Days Count

Imagine if we were born knowing exactly how long we would live, right down to the last minute on the last day of our lives. Do you think we would look at life differently?

Consider this:

One day, a dentist friend, while working on my teeth, told me that it was his fiftieth birthday. ‘Well then, just ten more years to live. to really live!’ I joked through the nitrous oxide. Though I was only half-kidding, he was apparently ripe to hear this, and a few months later changed his office hours to a four-day week. I have never seen him so light hearted as when he speaks about how much more time he has to live by giving himself one extra day each week.
  - From, A Year to Live, by Stephen Levine


And now consider what the Torah says about Abraham, the founding father of the Jewish people, as he approached the end of his life:

Now Abraham was quite old, he came with his days, and God blessed him in every way … these were the days of the years of the life lived by Abraham; one hundred years and seventy years and five years.
  - Genesis 24:1 / 25:7

 

What a Day, What a Life

When reflecting on the life of Abraham, the Torah makes a point of highlighting the days of his life. The man who launched the Jewish presence on the stage of history was a man who was acutely aware of his days, and made each of them count. Abraham’s attitude toward the days of his life belied an all-encompassing love and value for life itself. To Abraham, the totality of life was a gigantic, remarkable gift. Each day, therefore, was a unique and priceless opportunity to be deeply embraced and fully engaged. To Abraham, every day of life possessed great value, great meaning, and great potential.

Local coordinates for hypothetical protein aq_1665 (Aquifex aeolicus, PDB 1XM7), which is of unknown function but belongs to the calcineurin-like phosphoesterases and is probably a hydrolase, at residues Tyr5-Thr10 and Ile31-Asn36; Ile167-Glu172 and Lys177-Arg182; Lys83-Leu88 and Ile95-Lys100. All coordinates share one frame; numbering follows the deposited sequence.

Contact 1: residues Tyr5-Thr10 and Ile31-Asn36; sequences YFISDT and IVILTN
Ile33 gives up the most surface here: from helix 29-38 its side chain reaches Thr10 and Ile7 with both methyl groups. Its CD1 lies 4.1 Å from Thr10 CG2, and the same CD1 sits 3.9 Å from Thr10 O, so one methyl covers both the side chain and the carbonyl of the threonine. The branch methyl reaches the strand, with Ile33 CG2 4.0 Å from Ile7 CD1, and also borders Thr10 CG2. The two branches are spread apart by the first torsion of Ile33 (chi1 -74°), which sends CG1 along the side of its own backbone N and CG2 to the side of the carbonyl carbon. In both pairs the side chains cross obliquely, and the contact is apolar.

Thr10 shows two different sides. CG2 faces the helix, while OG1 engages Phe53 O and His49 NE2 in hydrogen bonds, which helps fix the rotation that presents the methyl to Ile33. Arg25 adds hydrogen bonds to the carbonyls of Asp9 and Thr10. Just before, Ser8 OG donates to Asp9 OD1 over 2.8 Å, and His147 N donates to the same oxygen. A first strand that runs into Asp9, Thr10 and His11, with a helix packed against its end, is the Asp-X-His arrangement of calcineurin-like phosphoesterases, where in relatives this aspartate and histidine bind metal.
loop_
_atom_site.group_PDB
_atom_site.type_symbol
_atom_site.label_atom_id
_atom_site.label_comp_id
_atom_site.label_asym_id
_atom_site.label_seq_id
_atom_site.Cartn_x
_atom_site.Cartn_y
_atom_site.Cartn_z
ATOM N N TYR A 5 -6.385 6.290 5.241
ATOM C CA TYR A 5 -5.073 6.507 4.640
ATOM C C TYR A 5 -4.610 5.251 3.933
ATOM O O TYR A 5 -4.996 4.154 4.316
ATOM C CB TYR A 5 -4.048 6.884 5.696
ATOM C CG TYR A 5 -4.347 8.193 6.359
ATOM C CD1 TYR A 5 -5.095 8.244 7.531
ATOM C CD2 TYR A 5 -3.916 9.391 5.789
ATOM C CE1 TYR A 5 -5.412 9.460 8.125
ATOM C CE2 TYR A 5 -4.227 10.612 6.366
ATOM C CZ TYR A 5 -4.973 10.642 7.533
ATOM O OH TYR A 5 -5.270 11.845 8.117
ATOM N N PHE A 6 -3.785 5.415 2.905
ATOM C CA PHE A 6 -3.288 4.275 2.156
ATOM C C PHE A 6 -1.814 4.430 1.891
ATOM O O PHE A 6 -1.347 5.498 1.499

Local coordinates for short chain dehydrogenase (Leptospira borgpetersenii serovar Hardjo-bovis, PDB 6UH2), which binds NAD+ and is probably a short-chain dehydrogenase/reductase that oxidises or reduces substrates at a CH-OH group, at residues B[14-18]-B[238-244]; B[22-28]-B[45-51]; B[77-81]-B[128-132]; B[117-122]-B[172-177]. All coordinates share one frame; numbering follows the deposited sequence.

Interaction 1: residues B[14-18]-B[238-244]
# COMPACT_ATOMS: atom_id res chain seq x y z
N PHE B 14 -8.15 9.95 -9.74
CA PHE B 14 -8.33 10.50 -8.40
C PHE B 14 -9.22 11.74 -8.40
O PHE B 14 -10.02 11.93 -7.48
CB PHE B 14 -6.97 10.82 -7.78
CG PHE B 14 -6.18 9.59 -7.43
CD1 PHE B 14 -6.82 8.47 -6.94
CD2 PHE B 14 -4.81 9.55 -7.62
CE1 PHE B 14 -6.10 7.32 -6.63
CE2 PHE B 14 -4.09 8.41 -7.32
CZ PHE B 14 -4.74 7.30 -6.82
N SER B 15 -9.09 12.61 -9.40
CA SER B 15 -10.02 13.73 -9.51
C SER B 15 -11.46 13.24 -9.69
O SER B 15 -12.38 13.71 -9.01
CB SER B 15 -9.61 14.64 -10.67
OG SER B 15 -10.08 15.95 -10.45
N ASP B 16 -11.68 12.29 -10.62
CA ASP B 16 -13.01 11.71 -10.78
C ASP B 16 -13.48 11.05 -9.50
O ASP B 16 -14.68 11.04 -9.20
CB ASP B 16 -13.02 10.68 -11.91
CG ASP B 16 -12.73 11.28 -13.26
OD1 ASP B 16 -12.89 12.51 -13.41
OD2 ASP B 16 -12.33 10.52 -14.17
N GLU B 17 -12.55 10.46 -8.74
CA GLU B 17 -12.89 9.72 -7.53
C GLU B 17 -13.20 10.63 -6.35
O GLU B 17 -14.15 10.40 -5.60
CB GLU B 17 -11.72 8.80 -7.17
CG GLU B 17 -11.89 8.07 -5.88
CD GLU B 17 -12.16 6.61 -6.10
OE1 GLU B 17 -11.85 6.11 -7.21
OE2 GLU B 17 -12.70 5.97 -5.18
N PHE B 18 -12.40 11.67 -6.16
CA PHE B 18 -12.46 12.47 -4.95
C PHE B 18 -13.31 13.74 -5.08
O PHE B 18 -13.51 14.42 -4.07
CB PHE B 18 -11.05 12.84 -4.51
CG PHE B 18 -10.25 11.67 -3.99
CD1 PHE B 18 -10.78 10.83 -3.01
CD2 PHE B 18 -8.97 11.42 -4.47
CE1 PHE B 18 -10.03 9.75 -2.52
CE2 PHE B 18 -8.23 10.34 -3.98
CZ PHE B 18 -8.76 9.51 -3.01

The Lost Holi-days

Rocket launches begin with a count down, in Jewish life, we actually begin one of our major holidays with a count up.

The holiday of Passover is very well known and celebrates the liberation of the Jews from Egyptian bondage. A far lesser known, but equally as important holiday, takes place forty-nine days after Passover. This is the holiday of Shavuot, and it marks the day on which God gave the Torah (also known as the Five Books of Moses and the Bible) to the Jewish nation on Mount Sinai. Even lesser known than Shavuot, is one of Judaism’s hidden gems; the Counting of the Omer. Bet you never heard of that one. The Counting of the Omer works like this: We actually count up each and every day from Passover to Shavuot. Day one, day two, day three and so on, until we reach day   forty-nine and the holiday of Shavuot.

Life Counts

Some people collect seashells, some collect baseball cards and others collect antiques. As Jews, as the descendants of Abraham, we strive to collect days—and to make each and every one of them count. With the approach of Shavuot, as we count our way towards the holiday, we strive to become a collector of days: to cherish not only life, but days. To embrace each day as a fresh opportunity for achievement, for meaning, for spirituality, for kindness, for personal growth—for connection to God. After all, isn’t this what really counts?

 

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Comments icon May 27, 2009

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